Author: Catherine B. Asher
Publisher: Cambridge University Press
ISBN/UPC (if available): 9780521517508
India is a land of enormous diversity. Cross-cultural influences are everywhere in evidence, in the food people eat, the clothes they wear, and in the places they worship. This was ever the case, and at no time more so than in the India that existed from 1200 to 1750, before the European intervention.
In this absorbing and richly illustrated book, the authors take the reader on a journey across the political, economic, religious, and cultural landscapes of medieval India from the Ghurid conquests and the Delhi Sultanate, through the rise and fall of the southern kingdom of Vijayanagara, to the peripheries of empire, and finally, to the great court of the Mughals.
This was a time of conquest and consolidation, when Muslims and Hindus came together to create a culture, an architecture, and a tradition which was uniquely their own and which still resonates in today’s India. As the first survey of its kind in over a decade, the book is a tour de force. It is fluently composed, with a cast of characters which will educate and entertain students and general readers alike.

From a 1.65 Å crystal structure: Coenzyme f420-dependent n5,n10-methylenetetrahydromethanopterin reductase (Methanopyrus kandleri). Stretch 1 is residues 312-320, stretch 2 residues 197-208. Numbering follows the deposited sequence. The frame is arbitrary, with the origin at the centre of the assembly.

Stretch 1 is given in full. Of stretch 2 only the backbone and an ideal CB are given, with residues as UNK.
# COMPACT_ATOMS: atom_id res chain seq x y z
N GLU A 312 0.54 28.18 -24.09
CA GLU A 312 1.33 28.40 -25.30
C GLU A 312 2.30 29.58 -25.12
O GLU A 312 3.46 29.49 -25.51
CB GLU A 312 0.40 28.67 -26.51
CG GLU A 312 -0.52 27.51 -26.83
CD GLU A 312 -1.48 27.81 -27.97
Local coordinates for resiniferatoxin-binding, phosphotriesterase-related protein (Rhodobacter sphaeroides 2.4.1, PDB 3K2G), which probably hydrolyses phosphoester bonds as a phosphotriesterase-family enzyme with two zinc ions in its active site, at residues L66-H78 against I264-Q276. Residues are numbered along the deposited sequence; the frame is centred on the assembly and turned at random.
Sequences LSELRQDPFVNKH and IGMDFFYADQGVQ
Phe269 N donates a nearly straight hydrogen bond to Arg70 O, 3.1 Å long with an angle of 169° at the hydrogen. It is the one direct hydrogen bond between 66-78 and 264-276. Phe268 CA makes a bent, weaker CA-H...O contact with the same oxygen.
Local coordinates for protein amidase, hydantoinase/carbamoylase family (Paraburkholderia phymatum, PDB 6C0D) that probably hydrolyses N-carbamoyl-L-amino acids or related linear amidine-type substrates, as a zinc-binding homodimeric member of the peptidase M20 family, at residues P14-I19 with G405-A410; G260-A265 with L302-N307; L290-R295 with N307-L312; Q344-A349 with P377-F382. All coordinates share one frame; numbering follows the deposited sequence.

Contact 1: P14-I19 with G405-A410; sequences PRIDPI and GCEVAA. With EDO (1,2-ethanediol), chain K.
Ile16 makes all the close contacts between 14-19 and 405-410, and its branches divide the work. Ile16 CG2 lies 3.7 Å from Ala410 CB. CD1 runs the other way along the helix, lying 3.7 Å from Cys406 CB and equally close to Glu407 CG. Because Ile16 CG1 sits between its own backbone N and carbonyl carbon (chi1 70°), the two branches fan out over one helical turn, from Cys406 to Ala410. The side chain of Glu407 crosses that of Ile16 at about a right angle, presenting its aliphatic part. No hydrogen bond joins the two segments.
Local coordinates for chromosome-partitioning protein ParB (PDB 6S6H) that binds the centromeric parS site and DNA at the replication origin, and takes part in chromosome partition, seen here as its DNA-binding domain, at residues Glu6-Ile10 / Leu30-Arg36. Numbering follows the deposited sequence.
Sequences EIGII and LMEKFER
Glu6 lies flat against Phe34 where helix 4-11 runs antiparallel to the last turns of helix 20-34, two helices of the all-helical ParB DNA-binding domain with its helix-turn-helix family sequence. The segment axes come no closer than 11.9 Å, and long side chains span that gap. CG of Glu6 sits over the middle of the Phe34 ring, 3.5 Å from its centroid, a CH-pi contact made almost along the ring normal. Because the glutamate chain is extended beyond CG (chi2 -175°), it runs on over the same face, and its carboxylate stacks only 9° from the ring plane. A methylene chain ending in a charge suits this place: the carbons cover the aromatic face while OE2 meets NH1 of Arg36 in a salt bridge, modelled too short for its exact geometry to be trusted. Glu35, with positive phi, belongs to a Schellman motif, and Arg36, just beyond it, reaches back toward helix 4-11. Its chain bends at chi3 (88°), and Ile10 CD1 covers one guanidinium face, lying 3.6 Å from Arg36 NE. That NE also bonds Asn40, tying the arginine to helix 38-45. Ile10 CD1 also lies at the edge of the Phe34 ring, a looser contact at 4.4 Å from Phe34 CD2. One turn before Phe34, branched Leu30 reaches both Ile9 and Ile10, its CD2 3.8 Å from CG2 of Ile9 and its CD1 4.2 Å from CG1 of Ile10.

List of illustrations
List of maps
Place names: alternative spellings
Introduction: situating India
The expansion of Turkic power, 1180-1350
Southern India in the age of Vijayanagara, 1350-1550
North India between empires: history, society and culture, 1350-1550
Sixteenth-century north India: empire reformulated
Expanding political and economic spheres, 1550-1650
Elite cultures in seventeenth – century South Asia
Challenging central authority, 1650-1750
Changing socio-economic formations, 1650-1750